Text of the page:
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Russian Weary But Victorious In Gefilte Fish-eating Contest

From Melville to Hemingway, man has fought a losing battle with the ocean’s great creatures. But last weekend, one Soviet-born Brooklyn resident claimed victory over the beasts of the sea — or at least over seafood.

The battleground was not the Atlantic or the Pacific, but the Manhattan Beach Jewish Community Center in Brooklyn.

The March 21 competition was part of the second annual “Mameloshen Forever Festival,” a month-long series of events designed to bring together Jews from the former Soviet Union. The festival’s debut last year presented what was believed to be the first-ever organized gefilte fish-eating contest. So say the unofficial historians at the New York-based International Federation of Competitive Eating, an organization with the motto “Nothing in Moderation.”

The match began with master of ceremonies Alex Gutmacher holding a microphone as he stepped to the center of the JCC’s basketball court. Russian disco music was blaring in the background. “Welcome,” Gutmacher said in a voice that would seem at home in any wrestling arena, “to the annual gefilte fish-eating contest!”

Nobody cheered. But everybody was curious.

The crowd of mostly Russian speakers surrounded two folding tables pushed together and laden with mini-bottles of Poland Spring water, plastic cups and platters of brown gefilte fish from the Langeron restaurant with horseradish on the side.

Anybody in the community was welcome to volunteer for the contest, but only two residents were courageous enough to compete.

Valeriy Tumaniam stepped to the table first.

“Do you like gefilte fish?” Gutmacher asked the spry Tumaniam, who bounced with excitement.

“Yes I do!”

Tumaniam’s challenger, Michael Lipovesky, came forward in a gray jumpsuit. He also looked ready for battle. When asked whether he had a yen for yidishe karp, Lipovesky replied: “Sure.”

The two combatants stood side by side as the crowd waited for the signal to start. “Go!” a voice declared. Suddenly, the two men were cramming as much gefilte fish in their mouths as humanly possible.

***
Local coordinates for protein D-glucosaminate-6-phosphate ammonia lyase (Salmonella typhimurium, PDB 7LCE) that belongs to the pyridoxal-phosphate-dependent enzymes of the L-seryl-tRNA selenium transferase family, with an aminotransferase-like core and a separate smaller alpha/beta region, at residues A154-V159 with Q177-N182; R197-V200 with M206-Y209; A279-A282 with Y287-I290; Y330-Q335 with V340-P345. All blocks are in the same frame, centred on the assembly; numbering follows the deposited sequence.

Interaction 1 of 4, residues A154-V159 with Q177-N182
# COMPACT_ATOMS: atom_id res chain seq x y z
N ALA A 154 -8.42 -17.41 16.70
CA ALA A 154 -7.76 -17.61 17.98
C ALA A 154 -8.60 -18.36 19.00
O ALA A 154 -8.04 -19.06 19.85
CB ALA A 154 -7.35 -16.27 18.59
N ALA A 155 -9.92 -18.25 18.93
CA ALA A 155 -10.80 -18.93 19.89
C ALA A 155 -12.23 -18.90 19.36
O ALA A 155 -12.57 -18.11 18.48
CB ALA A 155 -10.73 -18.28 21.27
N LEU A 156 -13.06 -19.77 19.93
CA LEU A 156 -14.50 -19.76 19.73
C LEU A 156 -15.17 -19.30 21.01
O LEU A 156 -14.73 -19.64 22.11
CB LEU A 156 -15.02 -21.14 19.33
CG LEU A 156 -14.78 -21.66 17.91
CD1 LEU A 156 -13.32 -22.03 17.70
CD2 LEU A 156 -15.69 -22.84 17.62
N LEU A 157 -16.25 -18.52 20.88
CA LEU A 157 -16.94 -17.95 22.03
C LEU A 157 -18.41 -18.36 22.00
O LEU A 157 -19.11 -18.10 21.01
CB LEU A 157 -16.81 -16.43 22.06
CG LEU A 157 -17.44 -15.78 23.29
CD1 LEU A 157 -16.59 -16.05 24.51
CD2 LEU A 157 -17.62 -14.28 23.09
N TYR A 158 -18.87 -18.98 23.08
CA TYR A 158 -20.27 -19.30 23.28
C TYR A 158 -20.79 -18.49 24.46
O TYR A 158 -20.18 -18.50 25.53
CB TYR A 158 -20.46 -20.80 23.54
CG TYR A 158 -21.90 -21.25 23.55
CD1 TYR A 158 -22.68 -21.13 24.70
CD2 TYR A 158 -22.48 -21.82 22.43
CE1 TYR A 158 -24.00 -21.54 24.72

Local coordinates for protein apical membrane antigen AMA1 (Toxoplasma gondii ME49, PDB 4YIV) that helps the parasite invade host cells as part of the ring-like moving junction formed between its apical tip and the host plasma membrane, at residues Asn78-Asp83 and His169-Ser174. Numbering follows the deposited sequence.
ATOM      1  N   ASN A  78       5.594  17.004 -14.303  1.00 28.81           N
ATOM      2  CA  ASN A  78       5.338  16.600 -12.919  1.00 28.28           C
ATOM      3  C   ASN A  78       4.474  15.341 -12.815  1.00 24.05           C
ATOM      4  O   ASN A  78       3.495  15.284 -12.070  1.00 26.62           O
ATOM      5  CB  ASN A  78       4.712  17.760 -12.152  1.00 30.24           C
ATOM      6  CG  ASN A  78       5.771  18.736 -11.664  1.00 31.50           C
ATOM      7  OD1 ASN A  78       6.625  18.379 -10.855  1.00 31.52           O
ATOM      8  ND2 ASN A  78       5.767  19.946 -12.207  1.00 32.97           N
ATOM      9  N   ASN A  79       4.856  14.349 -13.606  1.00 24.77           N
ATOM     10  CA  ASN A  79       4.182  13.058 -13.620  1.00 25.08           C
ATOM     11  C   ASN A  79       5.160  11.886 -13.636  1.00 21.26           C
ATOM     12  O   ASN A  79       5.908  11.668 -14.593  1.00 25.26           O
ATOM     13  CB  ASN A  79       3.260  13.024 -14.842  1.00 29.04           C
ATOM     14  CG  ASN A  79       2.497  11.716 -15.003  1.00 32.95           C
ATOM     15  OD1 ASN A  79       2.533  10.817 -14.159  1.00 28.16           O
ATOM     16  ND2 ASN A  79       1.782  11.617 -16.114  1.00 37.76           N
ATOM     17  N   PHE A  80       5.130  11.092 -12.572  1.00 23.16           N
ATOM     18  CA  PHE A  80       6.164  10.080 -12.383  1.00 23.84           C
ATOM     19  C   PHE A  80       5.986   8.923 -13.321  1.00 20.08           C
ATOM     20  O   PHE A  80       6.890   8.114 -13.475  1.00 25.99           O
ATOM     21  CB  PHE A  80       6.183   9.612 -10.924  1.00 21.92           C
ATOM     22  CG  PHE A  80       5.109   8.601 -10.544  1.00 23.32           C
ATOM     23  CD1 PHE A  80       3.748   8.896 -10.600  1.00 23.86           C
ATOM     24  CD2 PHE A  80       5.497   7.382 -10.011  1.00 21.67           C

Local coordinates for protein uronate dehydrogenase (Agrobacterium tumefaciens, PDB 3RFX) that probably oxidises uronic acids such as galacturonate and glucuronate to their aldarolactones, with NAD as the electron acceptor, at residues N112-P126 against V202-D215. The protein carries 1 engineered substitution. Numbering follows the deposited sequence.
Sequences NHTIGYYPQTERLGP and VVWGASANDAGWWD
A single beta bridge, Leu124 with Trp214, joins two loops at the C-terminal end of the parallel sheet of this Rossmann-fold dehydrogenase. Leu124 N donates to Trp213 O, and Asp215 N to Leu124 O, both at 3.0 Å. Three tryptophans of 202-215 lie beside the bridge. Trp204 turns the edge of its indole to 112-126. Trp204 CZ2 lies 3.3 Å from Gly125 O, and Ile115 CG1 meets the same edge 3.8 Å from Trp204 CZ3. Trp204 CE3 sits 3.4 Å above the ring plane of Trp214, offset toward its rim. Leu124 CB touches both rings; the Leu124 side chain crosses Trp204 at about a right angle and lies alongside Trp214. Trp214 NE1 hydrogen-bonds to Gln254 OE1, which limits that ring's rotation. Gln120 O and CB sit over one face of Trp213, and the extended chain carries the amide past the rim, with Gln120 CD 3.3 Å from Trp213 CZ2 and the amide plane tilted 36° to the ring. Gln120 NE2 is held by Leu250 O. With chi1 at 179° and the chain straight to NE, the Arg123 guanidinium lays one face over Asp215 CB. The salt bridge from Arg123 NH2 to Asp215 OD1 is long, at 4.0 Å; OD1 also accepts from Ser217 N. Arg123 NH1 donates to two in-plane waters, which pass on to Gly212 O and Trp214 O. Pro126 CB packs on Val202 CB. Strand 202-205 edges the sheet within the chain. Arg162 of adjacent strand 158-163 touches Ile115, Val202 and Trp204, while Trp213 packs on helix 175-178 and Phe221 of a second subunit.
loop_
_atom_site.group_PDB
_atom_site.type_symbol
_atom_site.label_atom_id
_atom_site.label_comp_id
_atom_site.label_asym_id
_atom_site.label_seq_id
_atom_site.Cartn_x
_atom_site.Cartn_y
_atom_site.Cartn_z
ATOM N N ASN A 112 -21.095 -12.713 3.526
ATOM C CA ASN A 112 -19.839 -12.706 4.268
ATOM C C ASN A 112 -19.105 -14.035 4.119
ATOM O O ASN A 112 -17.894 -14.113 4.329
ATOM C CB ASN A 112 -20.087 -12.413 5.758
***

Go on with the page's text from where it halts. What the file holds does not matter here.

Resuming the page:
Tumaniam got off to an early lead, not surprisingly, given his experience in competitive eating contests; he has also raced to eat Russian ravioli, known as pelmeni, and registered a second-place showing in an ice cream face-off. The veteran vigorously took bite after bite. He swallowed the fish down with water, and occasionally dunked the fish in horseradish — and at one point he finished off a piece of gefilte fish with a lemon. His cheeks blew up and swelled with fish.

Lipovetsky ate more leisurely. Whereas Tumaniam was hunched over the table, Lipovetsky stood and casually chewed. He even exchanged a few jokes with onlookers.

When time was up, Tumaniam had devoured 11 pieces of gefilte fish—more than two and a half pounds — in 7 minutes. Lipovetsky had downed 10 pieces.

For a moment, Tumaniam looked weary. He squatted on the floor and stayed down for a few minutes. He rubbed his belly, which had taken on a distinctly more circular form than when he had begun the contest — like Paul Newman had done midway through his heroic attempt to eat 50 eggs in “Cool Hand Luke” (which Tumaniam reportedly has never seen). One of the audience members wondered if the champion would be sick. But he straightened up and raised his arm in victory.

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